Author Topic: The federal indictment/fake news MEGATHREAD  (Read 58694 times)

mongers

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Re: The federal indictment/fake news MEGATHREAD
« Reply #1155 on: November 08, 2018, 08:37:13 pm »
Sessions sacked, what next for the Meuller enquiry?


Listening to Alan Dershowitz on the news today, he said 'If the trump administration was wise, it would let it play out, have the new AG not overly interfere with the process and have Meuller hand over his report.' Dershowitz's guess being there would be no smoking gun on Trump in it. 

I'm not disagreeing with him or the other opinions he has on the matter and impeachment etc, but that's one massive 'ask', that Trump will do the sensible thing.  :hmm:

I don't think he can keep his hands out of the machinery of justice, I'm going to guess in the next few weeks one of his wild mood swings will result in an attempt to eliminate the enquiry.
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FunkMonk

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Re: The federal indictment/fake news MEGATHREAD
« Reply #1156 on: November 08, 2018, 10:43:19 pm »
He did get a solid explanation from Prof. Seife.  Guess you can learn something from the internet after all.

Watching this Jacob Wohl guy getting dunked on by virtually everyone on Twitter was a nice distraction over the last week.
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Razgovory

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Re: The federal indictment/fake news MEGATHREAD
« Reply #1157 on: November 12, 2018, 07:48:53 pm »
Oh, this is sweet. So very sweet.  God, I hope it happens.  If you folks remember, Jerome Corsi wrote "Unfit for Command" the slander of John Kerry that Hansmeister like so much he used the cover as his avatar.  Now it looks like Corsi will be indicted for lying to federal officials.

Quote
Conservative author Jerome Corsi said Monday that he expects to be indicted by prosecutors working for special counsel Robert S. sureMueller III on a charge of lying to investigators probing Russian interference in the 2016 campaign.

Corsi, a writer who has promoted political conspiracy theories, provided research during the White House race to longtime Trump adviser Roger Stone, who Mueller has been scrutinizing for possible ties to WikiLeaks.

On Monday, Corsi told listeners of his daily live-stream Web program that he turned over two computers, emails and other communications to Mueller and sat for six interviews totaling more than 40 hours since receiving a subpoena two months ago.

But he said that his cooperation had “exploded” in recent weeks and that Mueller’s team has said he will be criminally charged.

“I’m going to be indicted. That’s what we’ve been told. Everyone should know that,” he said.

After two months of interviews, Corsi, 72, said he felt his brain was “mush.”

“I anticipate being indicted on a charge of some form of lying,” he said. “Trying to explain yourself to these people is impossible . . . I guess I couldn’t tell the special prosecutor what he wanted to hear.”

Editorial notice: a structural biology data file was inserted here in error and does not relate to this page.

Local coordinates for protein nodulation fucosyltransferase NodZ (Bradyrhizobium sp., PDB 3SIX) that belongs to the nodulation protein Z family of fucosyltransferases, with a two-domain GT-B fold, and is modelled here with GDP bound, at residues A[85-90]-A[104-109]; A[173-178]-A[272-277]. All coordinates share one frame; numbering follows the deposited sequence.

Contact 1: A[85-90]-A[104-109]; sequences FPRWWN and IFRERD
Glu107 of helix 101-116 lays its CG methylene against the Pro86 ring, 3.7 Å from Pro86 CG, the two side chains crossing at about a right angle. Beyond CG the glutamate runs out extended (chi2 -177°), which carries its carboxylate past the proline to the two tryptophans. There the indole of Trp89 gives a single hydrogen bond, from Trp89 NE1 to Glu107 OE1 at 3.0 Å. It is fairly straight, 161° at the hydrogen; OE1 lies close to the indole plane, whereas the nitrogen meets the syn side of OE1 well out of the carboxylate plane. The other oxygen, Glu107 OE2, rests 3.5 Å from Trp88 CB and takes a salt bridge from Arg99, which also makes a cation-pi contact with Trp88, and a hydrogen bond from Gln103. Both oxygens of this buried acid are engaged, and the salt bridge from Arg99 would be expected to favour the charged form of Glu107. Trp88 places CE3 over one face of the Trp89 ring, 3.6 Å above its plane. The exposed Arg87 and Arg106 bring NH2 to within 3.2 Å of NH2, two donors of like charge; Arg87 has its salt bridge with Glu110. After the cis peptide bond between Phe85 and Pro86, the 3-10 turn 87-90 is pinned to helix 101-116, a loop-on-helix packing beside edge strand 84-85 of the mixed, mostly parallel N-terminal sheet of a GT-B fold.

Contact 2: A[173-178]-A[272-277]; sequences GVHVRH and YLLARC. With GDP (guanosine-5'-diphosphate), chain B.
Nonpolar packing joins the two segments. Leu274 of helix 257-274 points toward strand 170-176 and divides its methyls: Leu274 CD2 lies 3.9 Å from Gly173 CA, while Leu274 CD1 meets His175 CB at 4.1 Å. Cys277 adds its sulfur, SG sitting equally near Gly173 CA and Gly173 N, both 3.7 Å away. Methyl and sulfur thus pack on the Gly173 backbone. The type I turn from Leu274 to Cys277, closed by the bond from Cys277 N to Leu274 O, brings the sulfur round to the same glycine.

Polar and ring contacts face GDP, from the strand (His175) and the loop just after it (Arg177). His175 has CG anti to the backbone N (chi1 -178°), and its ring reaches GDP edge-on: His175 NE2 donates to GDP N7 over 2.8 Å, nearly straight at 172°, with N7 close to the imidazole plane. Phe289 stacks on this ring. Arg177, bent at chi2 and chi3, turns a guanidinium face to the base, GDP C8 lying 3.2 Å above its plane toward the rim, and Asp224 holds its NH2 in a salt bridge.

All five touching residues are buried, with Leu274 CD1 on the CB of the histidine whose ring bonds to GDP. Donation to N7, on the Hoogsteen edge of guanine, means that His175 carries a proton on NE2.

He said that Mueller’s questions were expansive, including about a trip he took with his wife to Italy before the 2016 election. Corsi added that he believes Mueller’s team is persecuting him because of his outspoken opposition to the investigation and defense of President Trump.

“The Department of Justice is run by criminals,” Corsi said, adding: “I think my crime really was that I supported Donald Trump. Now I guess I’ll go to prison for the rest of my life, because I dared to oppose the ‘deep state.’ ”

A spokesman for the special counsel’s office declined to comment.

Corsi did not tell his viewers precisely what he had been told by special counsel prosecutors, but made an appeal for donations to his legal defense fund. His attorney, David Gray, declined to comment.

Corsi is one of at least nine Stone associates who have been interviewed by Mueller’s team, which has been investigating whether anyone in Trump’s orbit coordinated with WikiLeaks in its release of Democratic emails allegedly hacked by Russian operatives.

Stone made public comments before the 2016 election that suggested he had inside information about material held by WikiLeaks and its founder Julian Assange.

Since the election, Stone has said repeatedly that his comments were exaggerations or came from tips from associates, and that he had no advance knowledge of WikiLeaks’s plans.

In a text message to The Washington Post on Monday, Stone said he has not been contacted by Mueller’s team. He said that his attorneys have “fully reviewed” his communications with Corsi.

“When those aren’t viewed out of context, they prove everything I have said under oath regarding my interaction with Dr. Corsi is true,” Stone said, adding: “It is possible to take individual communications out of context to create a false impression to a grand jury. Such a case would be weak and would fail.”

Appearing on the Infowars website Monday evening, Stone said that “perhaps they have squeezed poor Dr. Corsi to frame me.”

Stone also seemed to lay the groundwork for an effort to undercut Corsi’s credibility as a witness. “He has his own demons,” Stone said of Corsi.